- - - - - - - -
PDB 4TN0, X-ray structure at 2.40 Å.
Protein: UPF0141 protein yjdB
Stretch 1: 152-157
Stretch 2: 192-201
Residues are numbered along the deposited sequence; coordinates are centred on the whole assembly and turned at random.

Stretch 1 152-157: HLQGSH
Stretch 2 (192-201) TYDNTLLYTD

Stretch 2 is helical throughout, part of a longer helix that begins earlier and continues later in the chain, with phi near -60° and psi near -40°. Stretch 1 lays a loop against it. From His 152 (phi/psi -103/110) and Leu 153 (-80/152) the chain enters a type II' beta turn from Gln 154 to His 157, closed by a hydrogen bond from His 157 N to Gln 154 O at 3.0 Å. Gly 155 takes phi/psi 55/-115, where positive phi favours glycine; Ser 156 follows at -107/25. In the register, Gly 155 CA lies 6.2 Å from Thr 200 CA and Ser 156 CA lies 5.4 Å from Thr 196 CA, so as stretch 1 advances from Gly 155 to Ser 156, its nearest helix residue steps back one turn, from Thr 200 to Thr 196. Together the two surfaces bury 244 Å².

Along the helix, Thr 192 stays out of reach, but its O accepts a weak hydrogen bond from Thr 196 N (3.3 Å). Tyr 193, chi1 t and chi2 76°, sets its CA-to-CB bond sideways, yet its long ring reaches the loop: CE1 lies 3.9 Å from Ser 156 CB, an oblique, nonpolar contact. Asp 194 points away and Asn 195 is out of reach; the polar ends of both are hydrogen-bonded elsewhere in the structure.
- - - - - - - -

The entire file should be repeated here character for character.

PDB 4TN0, X-ray structure at 2.40 Å.
Protein: UPF0141 protein yjdB
Stretch 1: 152-157
Stretch 2: 192-201
Residues are numbered along the deposited sequence; coordinates are centred on the whole assembly and turned at random.

Stretch 1 152-157: HLQGSH
Stretch 2 (192-201) TYDNTLLYTD

Stretch 2 is helical throughout, part of a longer helix that begins earlier and continues later in the chain, with phi near -60° and psi near -40°. Stretch 1 lays a loop against it. From His 152 (phi/psi -103/110) and Leu 153 (-80/152) the chain enters a type II' beta turn from Gln 154 to His 157, closed by a hydrogen bond from His 157 N to Gln 154 O at 3.0 Å. Gly 155 takes phi/psi 55/-115, where positive phi favours glycine; Ser 156 follows at -107/25. In the register, Gly 155 CA lies 6.2 Å from Thr 200 CA and Ser 156 CA lies 5.4 Å from Thr 196 CA, so as stretch 1 advances from Gly 155 to Ser 156, its nearest helix residue steps back one turn, from Thr 200 to Thr 196. Together the two surfaces bury 244 Å².

Along the helix, Thr 192 stays out of reach, but its O accepts a weak hydrogen bond from Thr 196 N (3.3 Å). Tyr 193, chi1 t and chi2 76°, sets its CA-to-CB bond sideways, yet its long ring reaches the loop: CE1 lies 3.9 Å from Ser 156 CB, an oblique, nonpolar contact. Asp 194 points away and Asn 195 is out of reach; the polar ends of both are hydrogen-bonded elsewhere in the structure.